As Stein says, “The biggest difference between a writer and a would-be writer is their attitude toward rewriting.”A real writer hits delete when a word, a phrase, or a sentence doesn’t work.
Hemmingway once told an interviewer that he rewrote the ending to A Farewell to Arms thirty-nine times before he got it the way he wanted it. When the interviewer asked what gave him so much trouble, he said, “Getting the words right.”
I’ve spent the last few months trying to get the words right and to do that I’ve tried a few strategies. Here’s what worked for me this time:
First, I single spaced my entire ms. That change made the book fresh. I could read all too familiar phrases and sentences with new eyes and find the flaws.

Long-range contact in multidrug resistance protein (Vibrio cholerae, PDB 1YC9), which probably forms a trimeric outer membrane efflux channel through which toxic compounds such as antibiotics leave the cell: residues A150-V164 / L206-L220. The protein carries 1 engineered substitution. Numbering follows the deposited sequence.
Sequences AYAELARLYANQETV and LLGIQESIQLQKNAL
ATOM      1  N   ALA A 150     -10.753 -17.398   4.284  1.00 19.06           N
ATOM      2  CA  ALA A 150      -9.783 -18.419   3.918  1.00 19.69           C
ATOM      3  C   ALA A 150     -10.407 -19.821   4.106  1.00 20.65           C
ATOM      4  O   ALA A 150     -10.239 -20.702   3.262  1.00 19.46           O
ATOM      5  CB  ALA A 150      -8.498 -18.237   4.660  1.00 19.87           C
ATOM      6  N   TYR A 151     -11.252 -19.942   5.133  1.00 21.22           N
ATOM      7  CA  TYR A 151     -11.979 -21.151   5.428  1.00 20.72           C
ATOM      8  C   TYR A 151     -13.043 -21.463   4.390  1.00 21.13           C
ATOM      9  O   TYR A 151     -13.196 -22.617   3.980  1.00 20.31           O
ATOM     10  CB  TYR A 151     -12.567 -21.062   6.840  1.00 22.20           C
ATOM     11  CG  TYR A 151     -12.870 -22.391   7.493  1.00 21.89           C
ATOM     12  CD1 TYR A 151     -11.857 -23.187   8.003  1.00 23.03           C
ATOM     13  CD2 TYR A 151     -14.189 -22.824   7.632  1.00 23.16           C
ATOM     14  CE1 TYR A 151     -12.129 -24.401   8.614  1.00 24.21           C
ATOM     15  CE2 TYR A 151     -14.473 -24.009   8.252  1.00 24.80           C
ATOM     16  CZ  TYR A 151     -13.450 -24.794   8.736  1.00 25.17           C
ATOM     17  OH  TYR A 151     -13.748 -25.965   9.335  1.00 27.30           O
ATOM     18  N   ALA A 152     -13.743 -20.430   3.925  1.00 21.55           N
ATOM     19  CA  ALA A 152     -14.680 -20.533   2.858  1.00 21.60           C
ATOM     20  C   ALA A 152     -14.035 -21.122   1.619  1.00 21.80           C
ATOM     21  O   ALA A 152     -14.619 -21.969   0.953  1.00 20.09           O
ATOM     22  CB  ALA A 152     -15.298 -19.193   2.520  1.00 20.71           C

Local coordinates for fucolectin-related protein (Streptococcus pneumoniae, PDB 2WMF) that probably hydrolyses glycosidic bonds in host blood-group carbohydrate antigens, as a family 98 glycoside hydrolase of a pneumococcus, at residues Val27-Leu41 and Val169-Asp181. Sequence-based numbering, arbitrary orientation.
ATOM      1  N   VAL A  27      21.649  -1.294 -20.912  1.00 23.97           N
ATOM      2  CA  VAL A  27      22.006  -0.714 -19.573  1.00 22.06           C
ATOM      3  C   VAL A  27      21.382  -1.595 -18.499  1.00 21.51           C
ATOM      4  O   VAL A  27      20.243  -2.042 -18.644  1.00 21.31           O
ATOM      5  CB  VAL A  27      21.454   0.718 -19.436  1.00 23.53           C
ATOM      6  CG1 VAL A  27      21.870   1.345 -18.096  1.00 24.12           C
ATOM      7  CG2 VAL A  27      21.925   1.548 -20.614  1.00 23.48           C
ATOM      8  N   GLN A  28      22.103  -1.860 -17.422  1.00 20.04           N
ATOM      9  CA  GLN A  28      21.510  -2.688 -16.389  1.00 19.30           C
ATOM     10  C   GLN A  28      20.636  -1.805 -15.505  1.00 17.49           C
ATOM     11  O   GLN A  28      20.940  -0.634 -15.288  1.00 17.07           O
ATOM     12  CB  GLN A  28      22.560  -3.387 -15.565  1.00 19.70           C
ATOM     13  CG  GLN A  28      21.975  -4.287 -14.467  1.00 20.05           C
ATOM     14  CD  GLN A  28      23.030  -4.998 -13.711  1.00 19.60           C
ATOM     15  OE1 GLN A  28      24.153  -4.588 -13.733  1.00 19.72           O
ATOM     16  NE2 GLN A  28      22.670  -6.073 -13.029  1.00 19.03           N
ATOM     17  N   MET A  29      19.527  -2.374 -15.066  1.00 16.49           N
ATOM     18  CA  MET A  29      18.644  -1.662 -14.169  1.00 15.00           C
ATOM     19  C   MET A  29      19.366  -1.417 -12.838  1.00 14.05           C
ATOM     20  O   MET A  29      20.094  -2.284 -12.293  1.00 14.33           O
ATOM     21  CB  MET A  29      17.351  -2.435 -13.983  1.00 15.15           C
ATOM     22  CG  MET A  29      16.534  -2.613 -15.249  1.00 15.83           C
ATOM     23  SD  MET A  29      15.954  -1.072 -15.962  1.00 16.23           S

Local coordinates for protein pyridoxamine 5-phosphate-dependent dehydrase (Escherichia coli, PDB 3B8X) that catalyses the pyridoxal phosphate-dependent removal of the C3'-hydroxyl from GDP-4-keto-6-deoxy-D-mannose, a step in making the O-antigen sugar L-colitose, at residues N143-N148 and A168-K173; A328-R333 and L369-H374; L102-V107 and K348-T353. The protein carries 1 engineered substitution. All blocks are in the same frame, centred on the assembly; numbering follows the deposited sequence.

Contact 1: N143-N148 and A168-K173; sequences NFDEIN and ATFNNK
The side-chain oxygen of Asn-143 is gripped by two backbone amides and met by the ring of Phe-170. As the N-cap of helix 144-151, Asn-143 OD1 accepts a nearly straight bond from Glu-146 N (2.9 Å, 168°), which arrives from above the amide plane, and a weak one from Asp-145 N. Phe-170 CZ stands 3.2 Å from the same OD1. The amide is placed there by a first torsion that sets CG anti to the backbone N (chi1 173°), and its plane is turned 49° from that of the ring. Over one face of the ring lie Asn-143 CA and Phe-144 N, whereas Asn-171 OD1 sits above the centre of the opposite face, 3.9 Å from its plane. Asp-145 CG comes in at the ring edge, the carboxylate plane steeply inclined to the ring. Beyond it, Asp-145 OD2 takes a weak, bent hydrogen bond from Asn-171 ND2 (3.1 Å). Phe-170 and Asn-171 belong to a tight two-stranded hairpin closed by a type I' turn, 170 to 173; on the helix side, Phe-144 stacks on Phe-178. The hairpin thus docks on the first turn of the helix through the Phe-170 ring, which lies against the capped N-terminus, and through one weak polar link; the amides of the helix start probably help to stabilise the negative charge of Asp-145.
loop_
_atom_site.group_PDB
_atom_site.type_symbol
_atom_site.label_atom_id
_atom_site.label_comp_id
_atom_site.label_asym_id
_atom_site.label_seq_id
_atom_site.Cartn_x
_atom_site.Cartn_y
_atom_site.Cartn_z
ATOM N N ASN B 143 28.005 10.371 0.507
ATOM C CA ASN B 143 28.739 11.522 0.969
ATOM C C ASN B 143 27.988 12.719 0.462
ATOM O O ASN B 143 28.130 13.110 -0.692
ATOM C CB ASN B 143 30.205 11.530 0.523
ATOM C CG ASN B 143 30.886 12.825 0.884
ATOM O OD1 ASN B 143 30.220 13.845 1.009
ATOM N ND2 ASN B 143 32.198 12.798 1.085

Then I did some searches for repeated structures. I found I had fallen in love with “As she walked toward” and used it so many times that my Edit feature went into overload. I also discovered that almost everybody in my book smiled at least once. Out with all that over-smiling!
After I thought I’d got the words right, I printed out the book and found that I had not gotten all the words right after all. A print out is a great way to again give you a “fresh impression” of what you’ve been working on for months.
While time is always a factor, I’ve found giving myself a break between edits cuts my rewriting time.
When you rewrite, do you have certain strategies that work or do you try new ones each time? What seems to be the most effective way to get in there and get to the heart of that prose?
I’m going to do another post about this topic and next time I’m tackling how I rewrite “scenes.” In the meantime, I’m, uh, rewriting scenes.